Ballooning the Rio Grande Gorge

Based on my original article for World Property Journal

Hot air balloon in Rio Grande Gorge
Courtesy Pueblo Balloon Company

As I stand at the top of the Rio Grande Gorge in the high-desert mountains outside of Taos, New Mexico, I peer down into an 800’ progressively-narrowing tunnel of sandstone with a thin string of color – the Rio Grande – at the bottom.

It’s taken millions of years for this spot to look this way. But it takes only seconds to take my breath away.

You can climb down into it, as I’ve done several times. Or you can climb up from the bottom - as I’ve also done – which you can access through a tiny bridge. But, this time, I’m not climbing into the Gorge. I’m flying into it. In a hot-air balloon.

I’m a ballooning buff. In fact, I rarely go out West (or anywhere else, for that matter) without including at least one balloon ride on my trip. It’s often the first number I dial when I get into a town. But, standing on the edge of that jagged cliff 800 feet up from the Rio Grande, I had a feeling this might be the most memorable balloon ride of my life.

After years of going up into the blue, this would actually be my first time going down into the blue. Straight down to the Rio Grande.

As we take off and begin drifting away from the set-up site near the Gorge, the crew we leave behind get smaller and smaller, until they become dots where a bright-blue sky meets a sandstone gorge. And then they’re invisible.

Our “captain” pulls one rope, gives some slack to another, studies the wind currents, and adjusts the burner that fires up into the enormous multi-colored balloon blotting out the sky above us. He makes an obligatory New Mexico joke about keeping an eye out for “jackalopes” – the supposed offspring of a union between a jackrabbit and an antelope. (Yes, he tells me, some people actually do believe him.)

We see eagles and hawks circling around us. One instant, your face is hot because of the flame leaping up into the balloon from the burner only a foot above your head. And the next instant, the only sensation you feel is a soft wind caressing your face.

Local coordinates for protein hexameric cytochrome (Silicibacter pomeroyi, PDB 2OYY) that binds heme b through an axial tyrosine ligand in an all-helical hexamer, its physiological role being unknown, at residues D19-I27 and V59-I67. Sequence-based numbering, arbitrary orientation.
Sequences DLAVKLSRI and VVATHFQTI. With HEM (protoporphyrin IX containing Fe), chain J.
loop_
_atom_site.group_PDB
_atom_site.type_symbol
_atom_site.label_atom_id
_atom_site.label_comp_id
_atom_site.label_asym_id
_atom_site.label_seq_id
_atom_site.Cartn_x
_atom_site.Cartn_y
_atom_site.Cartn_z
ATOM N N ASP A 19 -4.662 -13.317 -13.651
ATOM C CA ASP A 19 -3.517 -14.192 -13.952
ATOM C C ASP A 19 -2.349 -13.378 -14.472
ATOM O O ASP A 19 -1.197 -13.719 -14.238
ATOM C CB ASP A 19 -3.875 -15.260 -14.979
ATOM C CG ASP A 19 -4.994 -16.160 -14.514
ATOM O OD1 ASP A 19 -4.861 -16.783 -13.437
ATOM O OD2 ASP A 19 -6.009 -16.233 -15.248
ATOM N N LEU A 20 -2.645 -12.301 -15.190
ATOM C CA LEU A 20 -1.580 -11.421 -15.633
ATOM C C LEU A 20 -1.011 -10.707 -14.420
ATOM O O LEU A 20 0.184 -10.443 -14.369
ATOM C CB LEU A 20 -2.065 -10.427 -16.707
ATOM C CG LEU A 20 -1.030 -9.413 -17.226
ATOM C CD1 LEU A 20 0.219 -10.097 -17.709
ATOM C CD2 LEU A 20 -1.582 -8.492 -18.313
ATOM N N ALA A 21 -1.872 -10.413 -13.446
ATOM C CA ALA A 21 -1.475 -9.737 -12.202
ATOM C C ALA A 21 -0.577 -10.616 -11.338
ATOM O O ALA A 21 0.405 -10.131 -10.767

Downward we drift, as the rocky Gorge narrows on either side. We see a couple of jackrabbits on a narrow ledge. They’re strange-looking creatures, reminiscent of those gigantic rabbits in some old science-fiction movies…because they’re two or three times the size of a regular rabbit.

The once-narrow blue ribbon at the bottom of the Gorge grows larger, as we get closer to the Rio Grande. Then, suddenly, the water seems to be rushing up to meet us. And we bounce right into it. As we skim along the surface for a couple of minutes, 800 feet inside this enormous fissure in the Earth, I’m thinking it doesn’t really get much better than this.

But it does! As we begin to lift up out of the water, we notice a very interested onlooker. It’s a bobcat, studying us intently from a nearby ledge. As we glide up past him at a close distance, I look directly into his fascinating eyes. And I wonder what’s going through his mind as he watches this enormous balloon with these little people in it, flying around in his territory.

I love the silence as I look up into a sky that’s now becoming bigger. The hawks are still circling overhead. The bobcat is still pacing back and forth on his ledge, now below us, but still watching. As we slowly lift up with the air currents, I can see clearly the lines of sandstone and sediment and faults shaped by millions of years of the forces of nature.

As we rise back over the top ledge of the Gorge, I can see beyond into the thousands of square miles of high-desert, purple mountains, and black volcanic rock that’s a prevalent geologic feature in New Mexico. I feel almost as if I’m looking down at Earth from some distant planet.

We start drifting away from the Gorge, communicating by walkie-talkie with the crew in a truck below about finding a suitable place to land. (Due to wind currents, where you’re aiming to land isn’t always where you actually land. One windy day in Abilene, Texas, I landed in a schoolyard in order to avoid power lines. Within a minute, hundreds of screaming kids – and their teachers – ran out of the building and surrounded the balloon.)

We radioed the crew where to meet us. After we touched down, we began deflating the balloon. And then I just had to stop. I walked to a spot about fifty yards away, and breathed in the high-desert air. And thought about the magnificence of the experience I just had.

I’ve ballooned many times. But the Rio Grande ballooning experience is one I’ll never forget.